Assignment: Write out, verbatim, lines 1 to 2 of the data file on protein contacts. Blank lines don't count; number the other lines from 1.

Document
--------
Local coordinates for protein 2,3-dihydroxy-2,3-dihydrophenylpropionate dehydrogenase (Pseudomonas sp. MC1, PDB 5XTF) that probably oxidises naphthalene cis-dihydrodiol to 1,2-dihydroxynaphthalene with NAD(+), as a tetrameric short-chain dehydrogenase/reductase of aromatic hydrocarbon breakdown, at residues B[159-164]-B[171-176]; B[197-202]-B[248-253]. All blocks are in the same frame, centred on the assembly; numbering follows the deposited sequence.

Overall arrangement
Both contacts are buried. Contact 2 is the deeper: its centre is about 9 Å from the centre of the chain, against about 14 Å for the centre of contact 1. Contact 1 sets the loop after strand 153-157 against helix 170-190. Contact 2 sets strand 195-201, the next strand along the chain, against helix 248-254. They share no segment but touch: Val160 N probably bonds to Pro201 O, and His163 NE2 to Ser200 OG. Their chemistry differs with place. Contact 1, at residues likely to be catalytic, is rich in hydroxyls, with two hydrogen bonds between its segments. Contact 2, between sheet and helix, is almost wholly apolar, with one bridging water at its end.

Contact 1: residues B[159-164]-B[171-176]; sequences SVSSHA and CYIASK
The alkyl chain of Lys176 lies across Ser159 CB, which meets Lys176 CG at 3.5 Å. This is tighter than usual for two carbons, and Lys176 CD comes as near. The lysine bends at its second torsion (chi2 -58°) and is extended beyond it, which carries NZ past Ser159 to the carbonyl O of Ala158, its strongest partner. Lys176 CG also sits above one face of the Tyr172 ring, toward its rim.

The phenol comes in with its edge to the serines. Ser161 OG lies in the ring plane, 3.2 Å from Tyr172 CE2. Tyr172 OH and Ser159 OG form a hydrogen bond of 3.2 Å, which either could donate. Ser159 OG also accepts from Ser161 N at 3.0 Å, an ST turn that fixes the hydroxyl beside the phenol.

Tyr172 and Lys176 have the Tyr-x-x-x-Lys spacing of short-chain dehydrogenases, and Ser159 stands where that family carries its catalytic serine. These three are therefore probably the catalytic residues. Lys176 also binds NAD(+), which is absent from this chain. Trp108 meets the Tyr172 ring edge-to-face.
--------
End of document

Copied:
Local coordinates for protein 2,3-dihydroxy-2,3-dihydrophenylpropionate dehydrogenase (Pseudomonas sp. MC1, PDB 5XTF) that probably oxidises naphthalene cis-dihydrodiol to 1,2-dihydroxynaphthalene with NAD(+), as a tetrameric short-chain dehydrogenase/reductase of aromatic hydrocarbon breakdown, at residues B[159-164]-B[171-176]; B[197-202]-B[248-253]. All blocks are in the same frame, centred on the assembly; numbering follows the deposited sequence.

Overall arrangement